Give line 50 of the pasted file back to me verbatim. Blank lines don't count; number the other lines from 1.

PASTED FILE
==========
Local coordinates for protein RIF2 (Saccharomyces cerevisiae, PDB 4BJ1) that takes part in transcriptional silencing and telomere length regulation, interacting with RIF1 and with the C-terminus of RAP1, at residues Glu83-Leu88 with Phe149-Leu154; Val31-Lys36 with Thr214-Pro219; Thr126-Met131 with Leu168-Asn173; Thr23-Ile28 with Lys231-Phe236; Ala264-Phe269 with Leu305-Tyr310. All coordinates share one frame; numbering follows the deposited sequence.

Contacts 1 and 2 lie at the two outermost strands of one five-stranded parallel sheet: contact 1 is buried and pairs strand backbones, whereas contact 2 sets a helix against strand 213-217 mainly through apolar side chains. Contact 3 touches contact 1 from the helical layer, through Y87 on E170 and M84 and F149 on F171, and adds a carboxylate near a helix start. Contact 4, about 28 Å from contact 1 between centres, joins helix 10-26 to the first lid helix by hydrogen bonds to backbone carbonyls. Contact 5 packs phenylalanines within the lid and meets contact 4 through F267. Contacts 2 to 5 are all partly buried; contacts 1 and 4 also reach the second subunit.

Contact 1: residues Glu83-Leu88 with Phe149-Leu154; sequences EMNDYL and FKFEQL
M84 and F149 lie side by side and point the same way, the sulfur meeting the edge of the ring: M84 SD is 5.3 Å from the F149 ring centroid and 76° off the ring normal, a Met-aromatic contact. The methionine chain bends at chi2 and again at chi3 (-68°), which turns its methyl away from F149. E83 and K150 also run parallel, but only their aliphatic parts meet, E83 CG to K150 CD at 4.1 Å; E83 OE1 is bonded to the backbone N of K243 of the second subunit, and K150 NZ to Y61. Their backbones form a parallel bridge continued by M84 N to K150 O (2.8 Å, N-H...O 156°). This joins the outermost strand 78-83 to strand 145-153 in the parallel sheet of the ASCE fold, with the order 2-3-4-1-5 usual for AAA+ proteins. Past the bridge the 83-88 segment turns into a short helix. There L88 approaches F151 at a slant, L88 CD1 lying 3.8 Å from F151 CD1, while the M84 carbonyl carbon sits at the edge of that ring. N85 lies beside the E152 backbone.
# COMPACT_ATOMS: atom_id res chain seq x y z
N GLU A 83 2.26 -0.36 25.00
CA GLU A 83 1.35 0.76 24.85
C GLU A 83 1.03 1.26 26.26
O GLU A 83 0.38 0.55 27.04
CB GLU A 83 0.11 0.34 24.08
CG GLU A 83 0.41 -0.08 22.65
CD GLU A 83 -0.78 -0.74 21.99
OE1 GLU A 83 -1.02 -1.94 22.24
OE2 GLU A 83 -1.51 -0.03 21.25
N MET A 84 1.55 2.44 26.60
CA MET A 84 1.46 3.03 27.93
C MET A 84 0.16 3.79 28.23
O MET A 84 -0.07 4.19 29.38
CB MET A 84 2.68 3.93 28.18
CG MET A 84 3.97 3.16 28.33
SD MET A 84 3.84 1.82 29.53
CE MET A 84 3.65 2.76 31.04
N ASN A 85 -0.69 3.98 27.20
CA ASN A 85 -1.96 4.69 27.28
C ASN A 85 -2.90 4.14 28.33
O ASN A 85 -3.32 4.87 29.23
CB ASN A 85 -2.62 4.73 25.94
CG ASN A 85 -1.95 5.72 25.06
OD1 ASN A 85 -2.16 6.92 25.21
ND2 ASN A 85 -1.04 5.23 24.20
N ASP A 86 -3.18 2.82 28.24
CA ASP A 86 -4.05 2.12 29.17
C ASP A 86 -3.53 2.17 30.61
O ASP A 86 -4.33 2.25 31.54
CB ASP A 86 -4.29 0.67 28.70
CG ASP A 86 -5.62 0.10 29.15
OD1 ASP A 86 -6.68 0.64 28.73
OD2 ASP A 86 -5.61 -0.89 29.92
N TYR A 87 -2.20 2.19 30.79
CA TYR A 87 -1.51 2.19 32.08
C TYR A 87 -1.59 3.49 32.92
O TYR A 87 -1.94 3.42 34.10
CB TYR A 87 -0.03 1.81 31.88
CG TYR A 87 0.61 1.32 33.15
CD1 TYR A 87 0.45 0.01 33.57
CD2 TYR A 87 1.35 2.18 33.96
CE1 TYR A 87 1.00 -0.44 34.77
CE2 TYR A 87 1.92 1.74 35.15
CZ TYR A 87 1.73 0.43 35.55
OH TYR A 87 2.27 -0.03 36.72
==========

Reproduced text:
OH TYR A 87 2.27 -0.03 36.72